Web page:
So then, what are we to make of this? Well, Grulkowski and her allies are flat-out liars, that's for sure. They have disseminated provably false information as a political strategy, and local Republican (Trump) voters snorted it all up like ideological cocaine. Team Lying Bullshit has done its level best to make the lives of those evil civic do-gooders miserable.

It's only in the very last quarter of the story that we get to the kicker that explains all the rest of it: Rae Grulkowski is apparently a "QAnon" devotee, according to The New York Times. She claims to believe in conspiracies about "child trafficking that leads to everything," and believes that Donald Trump won the November election even though he most demonstrably got flattened, and thinks Black Lives Matter supporters were the actual culprits behind the Jan. 6 insurrection, and there we go. She appears to be someone who read a lot of hoaxes on Facebook and turned them into a personality, just one of a new "movement" of Americans radicalized by a single company's eagerness to monetize the nation's most deep-seated paranoias.

Well of course someone who believes an assortment of the most malevolent, antisemitic, racist, pro-fascist conspiracy theories being passed around the internet is going to be similarly loose when inventing anti-government reasons to oppose whatever her neighbors are doing. But—and this is the crux of the Times story and the lesson to be taken from all of this—it worked.

It worked, because of course it did. The propaganda effort was overwhelmingly successful, enough to gain the support of conservative state lawmakers who did not give a damn whether the claims were true. Nobody involved appears to have given a damn whether they were promoting lies. The invention of propaganda was the core strategy: taking a minor civic issue and turning it, through lies, into a new conservative touchstone.

The lying part is the most consequential "value" at play here. "Heritage" designations have nothing to do with any of it. Nobody gives a flying damn whether or not local historic landmarks get new plaques or whether they don't. The important part is for local Republicanism to stick it to anyone who tries to do an inch of good by inventing whatever lies are necessary to do it.

In battling a largely meaningless recognition of the area's rich history, Grulkowski was following the playbook of Steve Bannon, and Stephen Miller, and Donald Trump himself. It is the fascist playbook: If the facts are against your beliefs, ignore those facts and lie. Create new "facts" that will galvanize the movement despite their fraudulence; rather than seeking the consent of the governed by explaining why the movement's ideas will solve current problems, manufacture a new reality in which the "problems" are whatever hoaxes the movement needs to produce in order to justify taking whatever actions the movement wants to take.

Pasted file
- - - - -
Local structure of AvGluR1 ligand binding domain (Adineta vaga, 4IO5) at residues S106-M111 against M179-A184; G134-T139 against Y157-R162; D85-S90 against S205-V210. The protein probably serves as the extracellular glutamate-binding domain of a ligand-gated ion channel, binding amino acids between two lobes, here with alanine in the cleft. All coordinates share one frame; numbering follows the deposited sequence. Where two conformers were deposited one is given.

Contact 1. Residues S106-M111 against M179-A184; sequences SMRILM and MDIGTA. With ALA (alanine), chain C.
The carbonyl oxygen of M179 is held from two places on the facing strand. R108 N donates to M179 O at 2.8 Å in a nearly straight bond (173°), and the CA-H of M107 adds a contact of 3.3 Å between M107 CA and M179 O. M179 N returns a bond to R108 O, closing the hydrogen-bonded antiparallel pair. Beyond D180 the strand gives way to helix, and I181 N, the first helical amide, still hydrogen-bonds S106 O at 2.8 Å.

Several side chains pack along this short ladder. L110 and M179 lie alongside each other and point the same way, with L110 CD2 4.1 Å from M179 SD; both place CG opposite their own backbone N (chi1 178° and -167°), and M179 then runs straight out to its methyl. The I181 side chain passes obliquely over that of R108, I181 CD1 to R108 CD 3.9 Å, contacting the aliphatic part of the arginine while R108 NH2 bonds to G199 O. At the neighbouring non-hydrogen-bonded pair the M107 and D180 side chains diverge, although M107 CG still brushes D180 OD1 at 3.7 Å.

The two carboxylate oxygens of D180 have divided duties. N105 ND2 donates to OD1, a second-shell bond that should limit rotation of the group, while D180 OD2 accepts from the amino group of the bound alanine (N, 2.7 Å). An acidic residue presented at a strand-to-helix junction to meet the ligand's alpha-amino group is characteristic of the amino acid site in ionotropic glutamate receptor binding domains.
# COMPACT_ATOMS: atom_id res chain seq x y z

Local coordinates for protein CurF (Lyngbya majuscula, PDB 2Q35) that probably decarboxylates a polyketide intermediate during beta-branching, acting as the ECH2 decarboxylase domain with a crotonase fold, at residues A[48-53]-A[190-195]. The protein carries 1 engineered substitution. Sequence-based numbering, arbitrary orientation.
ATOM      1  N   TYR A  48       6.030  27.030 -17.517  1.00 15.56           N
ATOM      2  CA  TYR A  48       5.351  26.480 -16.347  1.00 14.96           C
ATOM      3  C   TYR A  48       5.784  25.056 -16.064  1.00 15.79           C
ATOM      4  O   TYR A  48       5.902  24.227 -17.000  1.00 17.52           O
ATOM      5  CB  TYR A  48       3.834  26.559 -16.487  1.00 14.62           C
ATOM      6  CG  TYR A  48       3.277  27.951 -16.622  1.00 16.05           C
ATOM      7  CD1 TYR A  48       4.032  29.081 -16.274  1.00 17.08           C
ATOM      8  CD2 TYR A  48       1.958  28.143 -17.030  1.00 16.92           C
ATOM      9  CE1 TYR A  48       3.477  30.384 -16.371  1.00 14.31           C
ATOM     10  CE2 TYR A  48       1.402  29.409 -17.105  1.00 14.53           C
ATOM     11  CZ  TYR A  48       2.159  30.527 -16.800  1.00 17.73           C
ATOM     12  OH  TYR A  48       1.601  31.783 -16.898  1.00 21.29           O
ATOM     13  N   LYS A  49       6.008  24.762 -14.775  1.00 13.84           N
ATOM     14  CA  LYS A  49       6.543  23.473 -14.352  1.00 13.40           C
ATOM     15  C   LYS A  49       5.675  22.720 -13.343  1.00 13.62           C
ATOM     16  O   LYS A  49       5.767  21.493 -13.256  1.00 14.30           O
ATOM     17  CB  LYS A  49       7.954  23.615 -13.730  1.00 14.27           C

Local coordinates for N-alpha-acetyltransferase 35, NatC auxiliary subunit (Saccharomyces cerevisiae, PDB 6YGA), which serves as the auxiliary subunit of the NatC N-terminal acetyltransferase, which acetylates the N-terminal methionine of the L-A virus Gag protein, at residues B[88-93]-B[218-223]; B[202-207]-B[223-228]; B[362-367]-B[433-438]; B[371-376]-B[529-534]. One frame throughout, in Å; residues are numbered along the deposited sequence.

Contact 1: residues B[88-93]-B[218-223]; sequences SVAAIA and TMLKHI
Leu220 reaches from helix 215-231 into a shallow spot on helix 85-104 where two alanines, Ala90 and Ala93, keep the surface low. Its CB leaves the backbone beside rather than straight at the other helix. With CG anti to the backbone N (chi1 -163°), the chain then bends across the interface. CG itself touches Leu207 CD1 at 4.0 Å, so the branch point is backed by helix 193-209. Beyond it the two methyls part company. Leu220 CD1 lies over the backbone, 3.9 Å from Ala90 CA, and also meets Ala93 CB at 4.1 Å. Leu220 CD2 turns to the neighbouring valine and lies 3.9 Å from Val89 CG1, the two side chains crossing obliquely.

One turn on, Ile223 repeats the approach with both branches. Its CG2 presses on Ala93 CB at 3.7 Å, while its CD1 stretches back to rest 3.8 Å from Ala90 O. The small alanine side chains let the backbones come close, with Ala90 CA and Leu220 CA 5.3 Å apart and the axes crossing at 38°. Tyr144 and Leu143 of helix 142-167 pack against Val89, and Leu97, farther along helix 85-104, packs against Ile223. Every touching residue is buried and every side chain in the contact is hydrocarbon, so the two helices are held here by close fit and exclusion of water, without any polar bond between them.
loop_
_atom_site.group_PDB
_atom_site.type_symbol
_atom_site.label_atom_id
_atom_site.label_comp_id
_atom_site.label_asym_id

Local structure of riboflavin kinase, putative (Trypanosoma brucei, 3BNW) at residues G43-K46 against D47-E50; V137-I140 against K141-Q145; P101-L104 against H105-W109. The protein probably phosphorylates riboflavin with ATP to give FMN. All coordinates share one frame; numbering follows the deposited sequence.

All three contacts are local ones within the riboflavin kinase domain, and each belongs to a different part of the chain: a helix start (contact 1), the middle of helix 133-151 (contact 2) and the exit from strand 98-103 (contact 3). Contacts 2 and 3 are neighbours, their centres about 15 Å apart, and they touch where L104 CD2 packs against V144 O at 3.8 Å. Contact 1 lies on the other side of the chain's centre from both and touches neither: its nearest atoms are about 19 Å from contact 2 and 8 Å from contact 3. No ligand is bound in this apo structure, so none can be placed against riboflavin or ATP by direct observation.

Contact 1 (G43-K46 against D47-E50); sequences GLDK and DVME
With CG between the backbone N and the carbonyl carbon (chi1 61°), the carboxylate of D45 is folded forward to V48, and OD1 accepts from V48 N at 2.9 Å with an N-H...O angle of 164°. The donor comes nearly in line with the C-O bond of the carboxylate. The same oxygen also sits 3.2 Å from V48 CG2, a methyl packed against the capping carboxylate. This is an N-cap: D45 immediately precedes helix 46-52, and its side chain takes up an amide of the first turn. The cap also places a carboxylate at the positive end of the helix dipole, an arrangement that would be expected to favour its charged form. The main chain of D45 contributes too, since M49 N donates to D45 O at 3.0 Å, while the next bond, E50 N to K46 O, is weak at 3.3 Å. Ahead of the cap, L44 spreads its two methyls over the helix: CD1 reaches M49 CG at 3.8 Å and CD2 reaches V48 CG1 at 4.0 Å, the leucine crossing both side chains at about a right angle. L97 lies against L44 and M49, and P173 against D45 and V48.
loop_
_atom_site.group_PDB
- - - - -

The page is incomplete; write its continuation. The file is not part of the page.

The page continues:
We are in a world of danger when flagrant political lies can so swiftly result in success rather than condemnation. That is the endgame to all of this. If a government can be established that governs the nation through fraud—and it is happening, in each Republican-held state using provably false election hoaxes to justify new voting restrictions, and in the establishment of Facebook as the nation's new news source, one in which false information is treated by the company as marketable entertainment rather than a poison, and in the pre-disgraced thug of a Montana governor adopting an anti-government propaganda campaign to attack a federal government program instituted by Ronald Reagan himself as a supposed secret attack on True American rights—then elections are already irrelevant.

Central to battling all of it, however, is to recognize that Rae Grulkowski disseminated lies in order to attack an action she didn't like; she did so while wallowing in an absolute sea of other lies. She succeeded in mustering a populist revolt against better people and better ideas by lying, outright, about the thing she was fighting against. Now, says the Times, she has further political ambitions, given that her equally toxic and cowardly neighbors proved to be so furiously supportive of her campaign of lies.

This is a person who should be scorned. This is a person who should be shunned, boycotted, considered a crackpot, and treated with universal contempt. This is a person who is attacking democracy itself, by attacking it at its root premise: Whatever civic challenges are presented to the voters, they must be based on truth. Democracy is meaningless, is absolutely meaningless, if each election is a competition not of competing solutions to civic problems but of the inventiveness of each campaign in creating new hoaxes and convincing the governed to believe them.